Thursday, 2 May 2013

The Economics of an 'All You Can Eat' Buffet


 
Last Sunday I went with some friends to a Chinese ‘all you can eat’ buffet.  Once upon a time few, if any, thought such a concept could work, due to the problem of asymmetrical information (bear with me, I’ll explain).  But not only do Chinese ‘all you can eat’ buffets work, they are very successful.  About ten years ago I suggested to some friends that we should invest in Norwich’s first ‘all you can eat’ Indian buffet, because we’d make a healthy profit from it.  I knew with near-certainty that if we introduced one it would be a huge success.  Guess what?  My friends didn’t go for it, and later someone else did, and it’s now one of the most successful Indian restaurants in Norwich (if not the most successful). 

The problem of asymmetrical information is basically that the seller does not have enough information about the buyer to obtain an optimum price.  Car insurance is a good example; your car insurance company doesn’t know enough about you and your driving habits to obtain the optimal premium, so they assign a probability estimate based on a model that risk aversion is often commensurably correlated with low risk.  In other words, profits and losses are balanced out by the fact that the safest drivers happen to be those who have the most favourable cars, age, driving history, and hence, the lowest expected costs.

The problem of asymmetrical information for the Chinese ‘all you can eat’ buffet owner is that he doesn’t know whether his next customer is going to be a 25 stone man who can eat food twice the value of the dining price, or whether his next customer is going to be a 7 stone lady who can only eat food two-thirds of the value of the dining price.  Obviously, for ‘all you can eat’ buffets to be successful for the owners, the average amount of food consumed by all the customers must remain below the dining price, otherwise the restaurant will operate at a loss, and soon go out of business.  If the dining price is £8 per person, then those who can eat £10 worth of food would find it very worthwhile, but those who can only eat £6 worth of food would find it less worthwhile.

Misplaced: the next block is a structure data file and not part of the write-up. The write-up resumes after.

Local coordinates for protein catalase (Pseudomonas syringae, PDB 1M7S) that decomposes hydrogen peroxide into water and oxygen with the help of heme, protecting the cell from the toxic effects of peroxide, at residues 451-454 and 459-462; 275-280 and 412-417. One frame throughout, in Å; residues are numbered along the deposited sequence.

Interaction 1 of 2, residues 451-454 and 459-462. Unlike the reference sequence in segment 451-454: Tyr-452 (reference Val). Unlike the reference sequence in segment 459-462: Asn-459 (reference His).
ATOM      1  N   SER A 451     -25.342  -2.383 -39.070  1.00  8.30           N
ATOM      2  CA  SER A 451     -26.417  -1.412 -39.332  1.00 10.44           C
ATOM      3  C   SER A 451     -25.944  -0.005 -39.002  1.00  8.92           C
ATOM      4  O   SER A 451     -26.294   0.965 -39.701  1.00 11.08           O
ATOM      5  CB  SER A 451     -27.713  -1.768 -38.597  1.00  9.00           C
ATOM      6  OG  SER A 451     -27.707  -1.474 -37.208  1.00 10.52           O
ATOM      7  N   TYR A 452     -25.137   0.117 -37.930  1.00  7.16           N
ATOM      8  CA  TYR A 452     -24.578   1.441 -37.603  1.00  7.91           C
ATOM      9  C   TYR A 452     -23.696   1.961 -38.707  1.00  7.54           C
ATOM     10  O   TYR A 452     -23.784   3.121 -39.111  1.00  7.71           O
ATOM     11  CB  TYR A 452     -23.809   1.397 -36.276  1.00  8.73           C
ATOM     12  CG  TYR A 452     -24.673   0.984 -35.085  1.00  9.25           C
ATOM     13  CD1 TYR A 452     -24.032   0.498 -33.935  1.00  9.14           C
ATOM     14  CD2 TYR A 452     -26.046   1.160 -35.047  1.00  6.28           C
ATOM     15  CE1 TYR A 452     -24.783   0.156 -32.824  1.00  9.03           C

Purely on economic grounds, what should happen is that those who can only eat £6 worth of food would no longer dine there, leaving only those for whom the dining experience is a net gain.  But that couldn’t carry on, because the restaurant would then have to raise their prices up again to return a profit.  Then the smaller eaters would drop off (because the new prices are no longer a net gain for them), leaving only those even bigger eaters for whom the dining experience is a net gain.  And we repeat the process – the prices go up, more drop out, again and again, until the logical outcome is that the restaurant charges £30 (or something like that) and is only frequented by huge eaters consuming exactly £30 worth of food. 

That’s the prediction on paper, but of course, it suffers from a fatal flaw – there is more to the dining experience than consideration of consumption vs. price – particularly considering that all restaurants operate on a policy that the customers pay more for the meal than the value of consumption to the restaurant.  This is why I like Chinese buffets – we have a situation where just about everyone wins; for the restaurant, the average amount of food consumed by all the customers remains below the dining price, there is a good deal for the customers who can consume more than the value of the dining price, and even those who consume under the dining price have benefits that make the experience worth their while.  Those small consumers (this also applies to the big consumers) do not have to wait for the order to be taken and the food to be cooked, they get to eat a larger variety of food than a single dish served in a standard restaurant, and they have the option of consuming more than usual if they had underestimated their hunger.

All you can eat buffets are great little ventures, because society is full of people who love quantity over quality eating; it is full of people for whom an all-you-can-eat dining price of £8 seems like a better deal than £8 for a single dish at a standard restaurant; and it ideally caters for the numerous people who once in a while prefer the good value quantity over quality option.  All of the above is enough to see to it that the restaurant will consistently make a profit on its average customer, as they far outweigh (not literally of course) the huge eaters. 

Damn, if only we’d have started that Indian ‘all you can eat’ buffet ten years ago!

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